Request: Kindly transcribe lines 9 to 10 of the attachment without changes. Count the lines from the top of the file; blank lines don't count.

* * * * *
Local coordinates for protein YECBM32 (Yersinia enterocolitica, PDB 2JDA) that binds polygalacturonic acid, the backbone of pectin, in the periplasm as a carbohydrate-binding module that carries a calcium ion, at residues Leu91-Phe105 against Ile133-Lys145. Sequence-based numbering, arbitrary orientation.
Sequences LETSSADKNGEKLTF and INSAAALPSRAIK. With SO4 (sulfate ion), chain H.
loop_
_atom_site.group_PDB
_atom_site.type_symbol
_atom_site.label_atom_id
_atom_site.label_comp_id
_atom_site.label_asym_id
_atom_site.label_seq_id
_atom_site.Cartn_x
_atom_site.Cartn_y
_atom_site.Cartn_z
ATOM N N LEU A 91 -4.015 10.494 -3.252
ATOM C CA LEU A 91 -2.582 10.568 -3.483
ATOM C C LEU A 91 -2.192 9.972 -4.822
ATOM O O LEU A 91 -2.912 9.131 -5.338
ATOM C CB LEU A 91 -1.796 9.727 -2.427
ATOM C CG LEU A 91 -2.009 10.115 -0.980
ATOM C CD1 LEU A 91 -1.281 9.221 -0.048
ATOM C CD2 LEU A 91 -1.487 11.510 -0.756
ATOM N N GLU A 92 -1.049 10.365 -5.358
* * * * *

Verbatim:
_atom_site.label_seq_id
_atom_site.Cartn_x